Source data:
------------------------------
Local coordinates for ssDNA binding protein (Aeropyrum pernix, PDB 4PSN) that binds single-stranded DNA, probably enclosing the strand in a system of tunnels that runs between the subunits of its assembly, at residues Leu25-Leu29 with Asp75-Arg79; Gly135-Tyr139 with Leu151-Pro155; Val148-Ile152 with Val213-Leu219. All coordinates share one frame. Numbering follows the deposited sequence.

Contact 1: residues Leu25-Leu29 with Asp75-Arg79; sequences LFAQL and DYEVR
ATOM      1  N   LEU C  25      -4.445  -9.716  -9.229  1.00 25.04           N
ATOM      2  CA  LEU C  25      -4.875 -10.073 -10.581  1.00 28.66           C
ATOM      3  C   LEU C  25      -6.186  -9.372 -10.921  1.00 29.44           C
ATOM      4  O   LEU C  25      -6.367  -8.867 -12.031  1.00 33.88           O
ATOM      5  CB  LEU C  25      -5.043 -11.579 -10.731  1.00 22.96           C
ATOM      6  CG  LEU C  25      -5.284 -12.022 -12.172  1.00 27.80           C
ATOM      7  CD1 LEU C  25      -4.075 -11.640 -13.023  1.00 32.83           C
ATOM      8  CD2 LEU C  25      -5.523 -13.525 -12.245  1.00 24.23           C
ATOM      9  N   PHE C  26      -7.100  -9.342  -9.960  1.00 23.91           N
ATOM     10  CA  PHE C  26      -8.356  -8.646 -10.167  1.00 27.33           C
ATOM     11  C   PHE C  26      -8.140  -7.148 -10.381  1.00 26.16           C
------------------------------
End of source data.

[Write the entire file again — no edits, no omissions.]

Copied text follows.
Local coordinates for ssDNA binding protein (Aeropyrum pernix, PDB 4PSN) that binds single-stranded DNA, probably enclosing the strand in a system of tunnels that runs between the subunits of its assembly, at residues Leu25-Leu29 with Asp75-Arg79; Gly135-Tyr139 with Leu151-Pro155; Val148-Ile152 with Val213-Leu219. All coordinates share one frame. Numbering follows the deposited sequence.

Contact 1: residues Leu25-Leu29 with Asp75-Arg79; sequences LFAQL and DYEVR
ATOM      1  N   LEU C  25      -4.445  -9.716  -9.229  1.00 25.04           N
ATOM      2  CA  LEU C  25      -4.875 -10.073 -10.581  1.00 28.66           C
ATOM      3  C   LEU C  25      -6.186  -9.372 -10.921  1.00 29.44           C
ATOM      4  O   LEU C  25      -6.367  -8.867 -12.031  1.00 33.88           O
ATOM      5  CB  LEU C  25      -5.043 -11.579 -10.731  1.00 22.96           C
ATOM      6  CG  LEU C  25      -5.284 -12.022 -12.172  1.00 27.80           C
ATOM      7  CD1 LEU C  25      -4.075 -11.640 -13.023  1.00 32.83           C
ATOM      8  CD2 LEU C  25      -5.523 -13.525 -12.245  1.00 24.23           C
ATOM      9  N   PHE C  26      -7.100  -9.342  -9.960  1.00 23.91           N
ATOM     10  CA  PHE C  26      -8.356  -8.646 -10.167  1.00 27.33           C
ATOM     11  C   PHE C  26      -8.140  -7.148 -10.381  1.00 26.16           C